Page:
My main beef with the movie is a cartoon in the middle, entitled “Is it a choice?” that I found really offensive and unnecessary. It took cheap shots at Christians and was just over-the-top rude. For instance, the character “Christian” in the cartoon pooh-pooh’d science, and that’s just not accurate to the way most Christians are (yes, even Christians who believe gay sex is sinful). That would turn off most people who otherwise might have been given some real food for thought. I would beg any conservative person who watches the film to fast forward through it or at least know that it’s very biased and not really representational of the rest of the tone of the film in any way. That’s what was most disturbing about it – we had all these nice stories going on, and then it just got mean for a minute. Dumb.
Also the theological/Biblical explanations of the classic “clobber passages” were a bit too brief and relied too heavily on “expert” opinion rather than really educating. Now of course, in a movie, you can’t educate people to the extent required to change minds on this issue. So I’m not sure how to solve that problem. I just noticed it. One thing that was interesting was the “woman on the street” who said she didn’t believe we were supposed to try to “dig into” the meaning of the Bible because that was dangerous. And I thought, how sad that this woman has been taught that the Bible – a gold mine that can be dug into for years fruitfully – is never supposed to be exposed beyond its most surface layer (and might I add, that would be an English translation and probably not a very good one). I guess it’s the result of seminary, but I can’t even imagine encouraging a person NOT to challenge Scripture. Dude, God can totally take it. You’re not going to upset the real truth that’s in there!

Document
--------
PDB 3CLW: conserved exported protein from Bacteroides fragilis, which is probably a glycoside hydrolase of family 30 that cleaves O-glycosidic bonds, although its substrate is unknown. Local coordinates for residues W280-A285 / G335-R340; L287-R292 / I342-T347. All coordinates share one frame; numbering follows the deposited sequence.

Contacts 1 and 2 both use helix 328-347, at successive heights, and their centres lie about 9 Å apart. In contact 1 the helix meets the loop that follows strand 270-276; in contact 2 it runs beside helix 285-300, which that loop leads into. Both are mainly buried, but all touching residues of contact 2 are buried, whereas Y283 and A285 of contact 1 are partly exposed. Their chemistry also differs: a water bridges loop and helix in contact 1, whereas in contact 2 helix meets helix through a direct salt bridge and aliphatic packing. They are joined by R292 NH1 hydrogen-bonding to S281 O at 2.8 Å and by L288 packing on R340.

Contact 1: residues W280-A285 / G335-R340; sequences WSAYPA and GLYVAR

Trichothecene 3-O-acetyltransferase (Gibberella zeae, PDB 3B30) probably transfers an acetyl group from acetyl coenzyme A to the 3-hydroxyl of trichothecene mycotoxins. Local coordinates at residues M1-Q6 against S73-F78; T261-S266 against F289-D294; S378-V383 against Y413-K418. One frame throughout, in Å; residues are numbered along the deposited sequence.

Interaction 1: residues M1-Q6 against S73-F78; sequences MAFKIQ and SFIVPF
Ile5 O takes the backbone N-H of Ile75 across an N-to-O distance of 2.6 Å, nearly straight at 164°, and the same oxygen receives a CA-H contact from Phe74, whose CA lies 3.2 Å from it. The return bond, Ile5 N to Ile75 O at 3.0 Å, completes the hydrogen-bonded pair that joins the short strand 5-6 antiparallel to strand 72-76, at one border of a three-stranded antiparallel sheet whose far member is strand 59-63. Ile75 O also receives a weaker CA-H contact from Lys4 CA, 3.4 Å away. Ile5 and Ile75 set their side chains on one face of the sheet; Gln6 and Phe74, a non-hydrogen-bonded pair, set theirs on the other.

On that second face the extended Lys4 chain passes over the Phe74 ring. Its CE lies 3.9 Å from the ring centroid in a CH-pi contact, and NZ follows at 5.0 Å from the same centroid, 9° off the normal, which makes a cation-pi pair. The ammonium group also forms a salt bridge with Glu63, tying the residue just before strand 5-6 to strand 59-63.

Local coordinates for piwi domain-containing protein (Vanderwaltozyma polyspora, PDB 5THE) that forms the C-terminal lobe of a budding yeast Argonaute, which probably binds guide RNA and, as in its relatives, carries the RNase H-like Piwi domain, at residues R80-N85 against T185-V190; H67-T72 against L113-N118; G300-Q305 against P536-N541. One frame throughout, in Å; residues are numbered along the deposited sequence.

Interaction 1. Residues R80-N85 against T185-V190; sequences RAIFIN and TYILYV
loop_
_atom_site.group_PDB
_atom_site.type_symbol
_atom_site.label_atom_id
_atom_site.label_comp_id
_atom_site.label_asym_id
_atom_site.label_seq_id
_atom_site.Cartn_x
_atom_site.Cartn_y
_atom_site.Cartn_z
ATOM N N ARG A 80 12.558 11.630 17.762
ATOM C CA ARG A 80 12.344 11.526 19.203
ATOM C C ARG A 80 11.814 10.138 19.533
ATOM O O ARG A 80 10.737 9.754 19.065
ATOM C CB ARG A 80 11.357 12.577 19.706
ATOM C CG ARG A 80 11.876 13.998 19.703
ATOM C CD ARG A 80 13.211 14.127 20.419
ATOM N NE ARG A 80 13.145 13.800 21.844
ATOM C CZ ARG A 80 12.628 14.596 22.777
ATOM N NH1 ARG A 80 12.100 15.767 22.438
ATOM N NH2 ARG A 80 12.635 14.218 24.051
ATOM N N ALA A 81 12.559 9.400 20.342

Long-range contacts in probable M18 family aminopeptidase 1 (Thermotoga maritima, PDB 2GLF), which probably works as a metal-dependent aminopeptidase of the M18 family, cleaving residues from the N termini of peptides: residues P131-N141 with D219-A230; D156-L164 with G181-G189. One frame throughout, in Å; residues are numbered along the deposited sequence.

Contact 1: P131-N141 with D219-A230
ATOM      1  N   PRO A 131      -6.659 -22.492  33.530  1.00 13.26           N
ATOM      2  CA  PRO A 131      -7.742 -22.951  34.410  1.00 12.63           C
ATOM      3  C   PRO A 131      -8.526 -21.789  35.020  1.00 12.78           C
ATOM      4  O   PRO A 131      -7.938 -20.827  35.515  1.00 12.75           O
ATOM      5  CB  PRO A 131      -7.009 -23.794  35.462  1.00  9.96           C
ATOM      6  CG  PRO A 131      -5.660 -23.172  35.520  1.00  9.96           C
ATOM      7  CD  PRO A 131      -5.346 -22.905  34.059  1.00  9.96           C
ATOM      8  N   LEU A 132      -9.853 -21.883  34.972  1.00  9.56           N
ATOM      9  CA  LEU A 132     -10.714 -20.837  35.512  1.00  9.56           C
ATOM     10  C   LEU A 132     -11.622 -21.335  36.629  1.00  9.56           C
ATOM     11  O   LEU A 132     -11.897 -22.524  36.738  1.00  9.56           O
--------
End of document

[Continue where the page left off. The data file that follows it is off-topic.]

Which sort of brings me to my other beef: I really wished there was more representation of conservative people in the theology sections. There are plenty of conservative, Bible-believing folks who don't believe in the literal reading of scripture - they could have interviewed most any of my profs at Fuller. Despite the movie being ostensibly aimed at the middle, they didn't really have any "middle conservatives" as it were - Fuller types. And a lot of these people DO believe in historical-critical readings of the Bible, and at the same time STILL hold the belief that, while being gay is not sinful, acting on it is. I respect the Biblical scholarship of many of these people and I was sad not to see that voice included. The film portrayed it almost as if anybody who still believes gay people are sinning when they have sex is a literalist, and that’s just not true. Now, President Mouw, bless him, did appear in one very short section, but all that was left of his interview was him disagreeing with the Harvard types over the interpretation of Sodom & Gomorrah (which comes down to how much stock you put in the prophetic book – can’t recall which at the moment – that says the sin there was lack of hospitality, not sexual). He brought up Romans 1 which is, indeed, the most difficult passage to reconcile with inclusive theology, and so you gotta give him props for going there. He even admitted that the Sodom & Gomorrah stuff, on its own (like Leviticus, he’d probably agree – I know my OT profs would), isn’t a very strong case, but Romans definitely is.